Are we talking a priori or a posteriori here? If rehabilitation didn’t work on some of them, are future attempts on those same criminals, or even on all criminals, a waste of time? Of course it won’t work on everybody: we find out which criminals it does work on by trying it on them all, surely? I suggest that the only worthwhile examination of this proposition comes from an a priori perspective, since the alternative practically makes #46 a tautology rather than a debate.

I believe this proposition relates solely to whether or not a given criminal can benefit from rehabilitation, rather than the principle of whether they should do so: in #45 we found that some people consider any rehabilitative program to engender “coddling” or “sympathy” for criminals, and that they simply do not deserve such programs. I would argue that, on the contrary, supporters of such programs dispassionately view criminals like broken machines or errant animals ripe for experimentation in psychological conditioning, and in any case that this is rather beside the point in #46.

So the question becomes: is it a practical waste of time to try to rehabilitate some criminals a priori, ie. from the moment of their conviction? First let us consider those who have, say, just been convicted of their first felony. If attempts at rehabilitation (which here, as in #45, I define as “metamorphosis into one who will never commit another felony”) are ever to succeed, it is surely with this group. If these criminals are in prison anyway, then there seems little to lose from providing a program of education, psychological assessment (and psychiatric/pharmaceutical treatment if necessary) and work in order that they can still contribute to society in prison, and can continue to do so after release, rather than languish in their cells all day. This works from an economic perspective also: incarceration is massively expensive, such that the increase in a prison’s budget from such programs are small compared to what is saved if they prevent even a few of those criminals from returning to prison in the future, and the work programs often go a long way to paying for themselves.

It seems that we must draw our net yet tighter to find the “some” for whom such programs are a waste of time. What of the habitual criminal - those returning to prison for the second, fourth or tenth time? Or those with serious psychiatric or behavioural conditions? Or the murderer sentenced to spend the rest of their life in prison?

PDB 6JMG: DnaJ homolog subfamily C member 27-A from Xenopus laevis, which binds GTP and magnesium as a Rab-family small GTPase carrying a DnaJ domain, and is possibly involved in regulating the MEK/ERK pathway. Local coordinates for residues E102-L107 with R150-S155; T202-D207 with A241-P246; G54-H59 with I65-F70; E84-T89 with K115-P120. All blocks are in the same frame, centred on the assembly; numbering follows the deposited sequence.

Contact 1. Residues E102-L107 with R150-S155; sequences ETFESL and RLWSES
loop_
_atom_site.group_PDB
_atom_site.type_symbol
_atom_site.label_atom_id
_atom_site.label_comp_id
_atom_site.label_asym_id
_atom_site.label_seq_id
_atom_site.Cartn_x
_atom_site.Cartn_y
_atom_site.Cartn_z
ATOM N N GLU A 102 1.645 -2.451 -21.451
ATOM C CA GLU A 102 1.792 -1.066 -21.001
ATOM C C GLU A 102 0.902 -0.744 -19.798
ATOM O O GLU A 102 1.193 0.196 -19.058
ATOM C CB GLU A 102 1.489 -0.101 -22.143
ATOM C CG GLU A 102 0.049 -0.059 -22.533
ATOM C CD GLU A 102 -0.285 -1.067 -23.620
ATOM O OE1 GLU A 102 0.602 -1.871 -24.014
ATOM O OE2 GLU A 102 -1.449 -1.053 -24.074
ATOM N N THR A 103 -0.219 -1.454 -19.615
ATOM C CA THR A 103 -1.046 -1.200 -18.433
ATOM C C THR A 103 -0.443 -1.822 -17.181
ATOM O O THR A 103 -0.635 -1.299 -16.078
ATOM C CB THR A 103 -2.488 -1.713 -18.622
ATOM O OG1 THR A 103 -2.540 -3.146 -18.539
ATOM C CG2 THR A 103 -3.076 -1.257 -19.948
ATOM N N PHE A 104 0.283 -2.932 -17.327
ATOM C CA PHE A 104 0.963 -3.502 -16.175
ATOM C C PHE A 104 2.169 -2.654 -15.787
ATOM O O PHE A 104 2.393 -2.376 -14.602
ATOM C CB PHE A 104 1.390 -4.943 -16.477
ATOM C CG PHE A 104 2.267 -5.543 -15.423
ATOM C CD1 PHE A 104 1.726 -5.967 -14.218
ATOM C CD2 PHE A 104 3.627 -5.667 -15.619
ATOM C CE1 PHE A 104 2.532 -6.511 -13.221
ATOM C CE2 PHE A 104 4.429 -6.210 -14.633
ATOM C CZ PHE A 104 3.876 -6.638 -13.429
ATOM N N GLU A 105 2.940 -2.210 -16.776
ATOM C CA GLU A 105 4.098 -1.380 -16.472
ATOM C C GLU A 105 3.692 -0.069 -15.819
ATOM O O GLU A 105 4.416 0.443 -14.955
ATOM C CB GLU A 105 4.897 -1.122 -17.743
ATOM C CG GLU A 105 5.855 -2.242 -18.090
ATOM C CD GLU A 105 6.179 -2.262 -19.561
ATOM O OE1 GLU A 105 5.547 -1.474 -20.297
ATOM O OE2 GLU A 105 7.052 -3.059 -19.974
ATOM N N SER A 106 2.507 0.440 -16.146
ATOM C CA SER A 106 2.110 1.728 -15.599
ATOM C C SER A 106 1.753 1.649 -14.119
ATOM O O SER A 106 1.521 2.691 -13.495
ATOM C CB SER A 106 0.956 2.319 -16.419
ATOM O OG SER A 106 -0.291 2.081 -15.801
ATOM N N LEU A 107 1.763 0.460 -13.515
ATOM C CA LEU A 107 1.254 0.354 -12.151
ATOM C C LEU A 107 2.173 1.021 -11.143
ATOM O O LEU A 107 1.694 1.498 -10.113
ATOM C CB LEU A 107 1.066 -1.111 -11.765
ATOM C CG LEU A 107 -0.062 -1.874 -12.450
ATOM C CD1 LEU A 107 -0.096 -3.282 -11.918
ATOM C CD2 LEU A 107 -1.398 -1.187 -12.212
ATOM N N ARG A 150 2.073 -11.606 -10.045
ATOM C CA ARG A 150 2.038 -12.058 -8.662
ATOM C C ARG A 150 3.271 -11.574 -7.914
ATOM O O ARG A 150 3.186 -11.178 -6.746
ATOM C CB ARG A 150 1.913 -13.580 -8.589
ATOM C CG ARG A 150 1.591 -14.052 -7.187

Even these, I contend, are worth trying to rehabilitate just to see if we can. (One could argue that some might be left “unrehabilitated” as a control in such an experiment: fair enough, but I would suggest that this still does not constitute Agreement with #46.) The last few decades have seen great strides in our understanding of criminality and cognition (and pharmaceutical treatment of the mental illness which prisons are full of), and there are clearly vast differences in criminality between different countries, regions, or even neighbourhoods: a human certainly does not become a felon randomly, and so there seems no reason why it should be impossible for a felon to become a human who does not commit felonies again. To waste such a valuable research resource would be, well, criminal.

Rehabilitation currently doesn’t work for some criminals. But we haven’t tried everything yet. Many, including myself, would argue that we’ve hardly tried anything yet.

Strongly agree. There are some inmates that are so dangerous that they will never be rehabilitated. These inmates are often times seperated from the general population and put into more secure facilities. In these facilities they won’t have the same access to rehabilitation programs as other prisoners.

Yes. If they’re sentenced to death or to multiple life sentences then why bother attempting to rehabilitate? Just stick them in prison, give them activities so they’re less dangerous to guards or other inmates, and throw away the key. If you’re worried about convicts who can be rehabilitated just keep them in a seperate facility.

This might warrant another thread but do you have any ideas? Because societies have been trying to figure out how to rehabilitate (defined as making them not commit future felonies) criminals since the Code of Hammurabi.


+7/-3 Agree.

The problem, of course, is knowing this in advance. You can’t. And so, while the proposition is true, it is meaningless in terms of informing policy decissions. For all intents and purposes, it might as well not be true.

Strongly agree.

Some people, for whatever reason, just are beyond any help.

Agree. If you’re in for a life sentence with no parole, why spend money on rehab? If you’re getting out, by all means let’s prepare the inmate for a lawful existence on the outside. However, if previous rehabs have failed and you’re back in the big house, then we might save our resources for those where the likelihood of return on our investment is higher.

Exactly… The problem is knowing which criminals it is a waste of time to try to rehabilitate. I don’t think we have the ability to figure that out.